I'd like to go roller skating at the Armory Hall but I don't have 25 cents. I'd like to ride a "silent steed" on the more than 30 miles of cindered bicycle trails or take the streetcar to Woodland Park. The city just paid the first $5,000 toward the $100,000 owed Guy Phinney's widow for the land and menagerie.
But we don't get a day off. Unions are forming everywhere, making Seattle feel like a good labor town. Icemen, shingle weavers, tanners, lathers, cigar makers and horseshoers are coming together.
Nettie says the waitresses hope to form a union in just a few months. As it is, her single room takes nearly half what she makes.
Bon MarchÀe and Nordstrom
I walk by the stores and dream. Women's Italian silk underwear sells for $1.50. Wet weather boots for $3. Fresh ranch eggs for 3 cents a dozen.
Washington Dental and Photography Supply sells box Kodaks at Eastern prices.
Nettie tells me the Bon MarchÀe had a real Santa. She'd like to buy a Daisy Air Tight Heater at Frederick & Nelson & Munro. She's heard a man named Nordstrom is about to open a shoe store.
I don't know why anyone bothers with good shoes in this town. The Chamber of Commerce claims there are five miles of concrete sidewalk but I've seen mainly pine planks.
Everything is torn up. They've already condemned the land for the waterway to Lake Washington. They've filled 3,000 acres of mudflats on the south part of Elliott Bay for railroad yards, warehouses and docks.
But the most ambitious project is just beginning. As you know, by the time they're finished regrading in 30 years, 50 million tons of Seattle hills will be sluiced into Elliott Bay.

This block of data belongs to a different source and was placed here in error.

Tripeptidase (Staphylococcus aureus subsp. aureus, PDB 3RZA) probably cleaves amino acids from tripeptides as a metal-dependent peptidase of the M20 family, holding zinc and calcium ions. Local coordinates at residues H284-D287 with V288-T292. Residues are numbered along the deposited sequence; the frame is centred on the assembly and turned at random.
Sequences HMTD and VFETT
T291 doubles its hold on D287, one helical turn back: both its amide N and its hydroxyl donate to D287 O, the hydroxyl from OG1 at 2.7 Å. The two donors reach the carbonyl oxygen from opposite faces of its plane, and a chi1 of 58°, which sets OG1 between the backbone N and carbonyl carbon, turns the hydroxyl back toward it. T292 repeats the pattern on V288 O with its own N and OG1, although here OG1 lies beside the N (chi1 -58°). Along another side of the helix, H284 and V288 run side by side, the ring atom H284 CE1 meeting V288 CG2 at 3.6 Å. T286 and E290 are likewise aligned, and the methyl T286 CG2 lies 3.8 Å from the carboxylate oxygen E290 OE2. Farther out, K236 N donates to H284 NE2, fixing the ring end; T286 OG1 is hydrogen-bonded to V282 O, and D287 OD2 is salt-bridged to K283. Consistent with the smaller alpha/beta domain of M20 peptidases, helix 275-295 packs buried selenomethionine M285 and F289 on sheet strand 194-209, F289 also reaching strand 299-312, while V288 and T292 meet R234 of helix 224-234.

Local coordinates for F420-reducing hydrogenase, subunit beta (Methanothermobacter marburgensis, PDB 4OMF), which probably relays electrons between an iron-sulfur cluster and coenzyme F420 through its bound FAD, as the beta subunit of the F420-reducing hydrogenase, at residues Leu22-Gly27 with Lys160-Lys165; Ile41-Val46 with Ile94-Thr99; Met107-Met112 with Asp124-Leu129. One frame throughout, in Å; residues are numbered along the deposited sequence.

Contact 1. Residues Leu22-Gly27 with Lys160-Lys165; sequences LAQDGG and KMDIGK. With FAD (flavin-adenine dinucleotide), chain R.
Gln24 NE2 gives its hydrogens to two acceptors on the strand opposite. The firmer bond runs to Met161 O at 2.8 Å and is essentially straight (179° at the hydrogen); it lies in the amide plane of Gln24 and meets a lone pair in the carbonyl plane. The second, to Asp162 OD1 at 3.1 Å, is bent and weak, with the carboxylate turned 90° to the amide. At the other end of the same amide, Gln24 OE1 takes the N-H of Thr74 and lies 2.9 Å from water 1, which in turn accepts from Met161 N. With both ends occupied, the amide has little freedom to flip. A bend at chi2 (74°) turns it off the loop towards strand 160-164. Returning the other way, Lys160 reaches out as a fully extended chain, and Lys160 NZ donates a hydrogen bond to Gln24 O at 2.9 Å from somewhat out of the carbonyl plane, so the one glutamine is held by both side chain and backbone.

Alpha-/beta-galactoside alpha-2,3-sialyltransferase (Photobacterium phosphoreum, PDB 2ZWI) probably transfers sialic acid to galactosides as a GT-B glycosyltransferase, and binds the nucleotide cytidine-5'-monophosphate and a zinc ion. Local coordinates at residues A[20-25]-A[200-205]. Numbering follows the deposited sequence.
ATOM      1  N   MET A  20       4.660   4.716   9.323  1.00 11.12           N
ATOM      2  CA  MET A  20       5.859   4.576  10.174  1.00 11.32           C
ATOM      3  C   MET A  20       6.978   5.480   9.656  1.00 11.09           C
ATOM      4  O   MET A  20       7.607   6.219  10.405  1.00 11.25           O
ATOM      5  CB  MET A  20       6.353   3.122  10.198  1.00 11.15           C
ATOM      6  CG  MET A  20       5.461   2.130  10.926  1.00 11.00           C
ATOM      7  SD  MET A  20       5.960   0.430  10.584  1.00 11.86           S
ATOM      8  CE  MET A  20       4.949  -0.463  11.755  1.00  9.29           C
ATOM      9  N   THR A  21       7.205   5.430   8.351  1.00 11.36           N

Someday, it will be regarded as one of the greatest civic undertakings in the country. For now, it's just more mud.
Seattle has yet to see its first automobile. But it can't be far away: There are already 4,000 in the country, even with only 150 miles of paved road.
The private utilities are holding up the developers. Where are the streetcars? Where are the sewers? Homes that have electricity may have only a few light bulbs and a single outlet. It's no wonder. Light bulbs cost $1 apiece and using them can cost as much as 20 cents an hour.
Just a decade ago, there were 318 telephones in this town and now there there are 3,612, with 70 girls employed as switchboard operators.
Brittania may rule the world, with everyone wanting British-made goods as Queen Victoria enters the 63rd year of her reign, but America can't be far behind.
People all day have asked me what I think the new century will bring. There are already passenger elevators, escalators, electric sewing machines and typewriters.
The newspapers say there have been so many inventions the head of the patent office quit, saying "everything that can be invented has been invented."
I just keep quiet and tell them only, "If you live long enough, invest in something called Microsoft." ------------------------------- Sources for this story include "The City of Seattle 1900," published under the auspices of the Chamber of Commerce; "Seattle 1900-1920, From Boomtown, Urban Turbulence, to Restoration;" "Skid Road;" The Washington Post decade series; HistoryLink Web site and "Seattle's Restaurant Maids.